Modernising elections and opening up politics

Malcolm Noonan speaks to Trinity News on the new Electoral Reform Bill

Having recently finished a students’ union election season unlike any other, Trinity students have been listening to conversations and asking questions about how to encourage turnout in elections and engagement among voters. Historically, turnout is usually quite low in Trinity College Dublin Students’ Union (TCDSU) elections, often coming in somewhere between 10 and 20%, and the same is true for national elections. While turnout was high among young people in the 2019 European and Local elections, it went down again in the general election of 2020. Although the share of support plummeted for the two powerhouses of Irish politics – Fine Gael and Fianna Fáil – this was largely due to voters between 35 and 65. 

There are those out there attempting to buck the trends. Several Trinity students ran in the 2020 general election. Green party candidate Tate Donnelly, who ran in the Cavan-Monaghan constituency was the youngest candidate in the country at 21, while Fianna Fáil Councillor James O’Connor won a seat in Cork East, making him the youngest TD elected at age 22. The resulting coalition government committed to introducing electoral reform, a key priority of the Green party.

On January 8, Housing Minister Darragh O’Brien and Minister of State for Electoral Reform Malcolm Noonan published the General Scheme of the electoral reform bill. The bill, which is currently going through pre-legislative scrutiny, has four main elements; the establishment of a statutory independent electoral commission, the modernisation of our electoral registration process, the regulation of online political advertising around electoral events and introducing measures which would assist the holding of an electoral event safely should Covid-19 restrictions be in place.

Speaking to Trinity News, Minister Noonan said the electoral commission is a long held ambition of successive governments and would have a broad function in terms of oversight of all electoral events and referenda. “We also anticipate that it will perform an advocacy, research and voter awareness function that would encourage more people to become more active in politics, in voting and in advocating for change”, he said.

This aspect of making the electoral process more accessible is seen as key to increasing turnout and participation among historically marginalized groups. “It should have a role in targeting hard to reach groups, minorities, Travellers and in increasing the participation of women in politics”, said Noonan. “The submission to the bill by the National Women’s Council for instance advocates for gender quotas to be introduced for the 2024 local elections; a good idea in my view as only 24% of candidates elected in 2019 were women.”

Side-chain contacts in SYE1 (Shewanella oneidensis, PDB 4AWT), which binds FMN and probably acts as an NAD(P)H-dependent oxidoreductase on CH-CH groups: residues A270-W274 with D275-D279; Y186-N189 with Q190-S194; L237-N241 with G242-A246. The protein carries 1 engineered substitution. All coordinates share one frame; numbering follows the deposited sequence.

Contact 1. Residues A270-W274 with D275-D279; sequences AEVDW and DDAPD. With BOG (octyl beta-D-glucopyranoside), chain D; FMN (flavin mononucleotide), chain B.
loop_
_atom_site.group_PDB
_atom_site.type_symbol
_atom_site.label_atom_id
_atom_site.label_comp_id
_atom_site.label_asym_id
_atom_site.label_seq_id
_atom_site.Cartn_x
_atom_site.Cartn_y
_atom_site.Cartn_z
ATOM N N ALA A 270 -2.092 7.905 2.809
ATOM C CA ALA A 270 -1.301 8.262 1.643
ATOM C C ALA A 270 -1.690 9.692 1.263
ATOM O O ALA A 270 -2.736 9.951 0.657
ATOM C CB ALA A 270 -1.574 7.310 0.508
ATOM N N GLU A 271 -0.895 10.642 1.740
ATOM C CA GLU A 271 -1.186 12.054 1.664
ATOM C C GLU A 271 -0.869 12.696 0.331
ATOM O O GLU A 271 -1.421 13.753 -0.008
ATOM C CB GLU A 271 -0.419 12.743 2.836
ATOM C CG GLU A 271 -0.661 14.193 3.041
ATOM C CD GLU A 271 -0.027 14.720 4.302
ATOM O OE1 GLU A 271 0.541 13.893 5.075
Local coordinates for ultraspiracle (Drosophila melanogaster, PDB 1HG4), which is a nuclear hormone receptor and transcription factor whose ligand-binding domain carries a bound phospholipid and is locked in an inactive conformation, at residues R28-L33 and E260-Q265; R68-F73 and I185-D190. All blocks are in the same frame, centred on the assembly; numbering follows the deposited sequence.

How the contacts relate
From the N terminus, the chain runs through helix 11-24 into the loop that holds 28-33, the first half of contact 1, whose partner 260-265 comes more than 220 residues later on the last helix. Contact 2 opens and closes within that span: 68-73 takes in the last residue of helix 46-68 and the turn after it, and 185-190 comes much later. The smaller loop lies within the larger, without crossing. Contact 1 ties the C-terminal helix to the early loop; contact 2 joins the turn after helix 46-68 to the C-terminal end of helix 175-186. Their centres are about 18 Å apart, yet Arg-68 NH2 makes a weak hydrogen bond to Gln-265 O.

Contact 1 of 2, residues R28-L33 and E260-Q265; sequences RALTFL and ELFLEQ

With almost 700,000 people aged 18 to 29, the youth vote has always had the potential to be a powerful force in Irish elections, and the minister hopes the bill will also open up more avenues for young people to engage in politics, noting that he would also like to see the commission examine the possibility of reducing the voting age in local elections to 16 for the upcoming 2024 elections. “I think it would have a transformative effect on not only the age profile of candidates running, but on the policies they espouse during the campaign.”  

The bill’s provisions for modernising the electoral register would lead to the creation of an active rolling register, using PPSNs, as well as pre-registering 16 and 17 year olds and notifying them when they turn 18 of their right to vote in upcoming electoral events.

The newly established independent electoral commission would oversee the regulation of online political advertising, and will place a legal requirement on those taking ads on online platforms to register their names, name of organisation and address to inform voters as to who is paying for an ad. Online platforms must appoint a responsible person to manage the registration process and information must be displayed clearly and conspicuously on online ads. 

It is hoped that these new regulations for online political advertising will assist efforts to prevent the spread of misinformation from impacting elections in Ireland. However, it does not intend to deal with disinformation specifically within ad content, as that matter is being legislated for at an EU level. “In its advocacy role, the commission could work outside of electoral events to ensure that there are good public awareness campaigns on voting, on the right to vote and in researching barriers to participation in politics”, according to Noonan.

Having run successful, poster-free campaigns in the 2020 General Election and in previous local elections, he notes that the commission could make recommendations on restricting election posters or eliminating them altogether.

There are also new provisions in the bill to ensure that Covid-19 safety guidelines are accommodated in the event of a by-election, or another electoral process, though the Minister is not expecting a general election to be called during the pandemic. Measures in the bill include allowing for polling over more than one day to assist with social distancing and the provision of postal vote to those on the special voters list such as nursing homes and hospitals. As of now, only military personnel and island residents off the coasts of Galway, Mayo and Donegal can vote by postal ballot. 

“All in all, it’s a really progressive piece of legislation, which has been warmly welcomed by civil society organisations as well as across the political divide,” says Noonan.

Sean Gordon Dalton

Sean is a Deputy Features Editor at Trinity News